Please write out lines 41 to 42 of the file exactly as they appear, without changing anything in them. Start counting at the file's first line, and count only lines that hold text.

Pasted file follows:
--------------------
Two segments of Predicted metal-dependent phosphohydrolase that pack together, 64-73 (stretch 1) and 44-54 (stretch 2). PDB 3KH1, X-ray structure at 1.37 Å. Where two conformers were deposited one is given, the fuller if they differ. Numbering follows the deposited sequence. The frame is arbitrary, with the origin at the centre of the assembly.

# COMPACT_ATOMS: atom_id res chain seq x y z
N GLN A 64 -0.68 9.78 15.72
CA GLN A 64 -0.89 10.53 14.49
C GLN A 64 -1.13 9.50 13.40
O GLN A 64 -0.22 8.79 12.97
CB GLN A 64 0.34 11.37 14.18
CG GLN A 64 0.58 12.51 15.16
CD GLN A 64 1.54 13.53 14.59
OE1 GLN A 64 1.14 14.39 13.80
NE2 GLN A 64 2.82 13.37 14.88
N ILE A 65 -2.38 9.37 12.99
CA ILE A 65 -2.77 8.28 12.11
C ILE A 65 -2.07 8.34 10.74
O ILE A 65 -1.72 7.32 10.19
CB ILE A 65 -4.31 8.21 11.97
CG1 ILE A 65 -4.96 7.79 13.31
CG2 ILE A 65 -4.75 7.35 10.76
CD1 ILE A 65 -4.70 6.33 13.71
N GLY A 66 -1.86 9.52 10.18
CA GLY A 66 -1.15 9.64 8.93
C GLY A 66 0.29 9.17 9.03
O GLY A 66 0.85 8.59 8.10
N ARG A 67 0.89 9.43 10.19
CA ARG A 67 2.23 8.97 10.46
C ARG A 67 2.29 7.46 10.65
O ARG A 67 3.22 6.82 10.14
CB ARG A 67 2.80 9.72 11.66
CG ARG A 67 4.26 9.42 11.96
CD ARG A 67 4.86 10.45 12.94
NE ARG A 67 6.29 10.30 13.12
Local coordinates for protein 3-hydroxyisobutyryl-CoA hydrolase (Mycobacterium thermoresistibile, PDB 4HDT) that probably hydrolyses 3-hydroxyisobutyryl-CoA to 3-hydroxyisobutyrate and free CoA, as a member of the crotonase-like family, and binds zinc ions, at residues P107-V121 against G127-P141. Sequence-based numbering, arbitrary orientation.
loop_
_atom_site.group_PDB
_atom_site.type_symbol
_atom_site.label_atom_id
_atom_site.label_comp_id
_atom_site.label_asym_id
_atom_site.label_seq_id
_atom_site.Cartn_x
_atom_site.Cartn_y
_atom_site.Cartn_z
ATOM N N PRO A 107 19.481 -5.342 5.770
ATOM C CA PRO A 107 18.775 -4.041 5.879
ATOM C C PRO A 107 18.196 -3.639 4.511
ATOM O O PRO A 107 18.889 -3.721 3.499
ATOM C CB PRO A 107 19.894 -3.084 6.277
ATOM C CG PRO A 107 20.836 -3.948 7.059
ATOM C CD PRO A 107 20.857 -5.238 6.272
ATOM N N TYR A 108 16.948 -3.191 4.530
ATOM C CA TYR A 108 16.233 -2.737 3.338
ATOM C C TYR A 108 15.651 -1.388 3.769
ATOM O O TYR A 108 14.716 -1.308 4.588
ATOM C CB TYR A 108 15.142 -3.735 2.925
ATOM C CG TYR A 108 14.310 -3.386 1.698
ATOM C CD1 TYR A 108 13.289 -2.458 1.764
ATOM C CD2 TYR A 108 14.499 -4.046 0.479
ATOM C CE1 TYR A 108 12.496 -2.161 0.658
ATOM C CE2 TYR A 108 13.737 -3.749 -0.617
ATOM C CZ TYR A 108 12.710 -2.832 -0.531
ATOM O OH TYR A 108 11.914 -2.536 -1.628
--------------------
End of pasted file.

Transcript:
_atom_site.Cartn_y
_atom_site.Cartn_z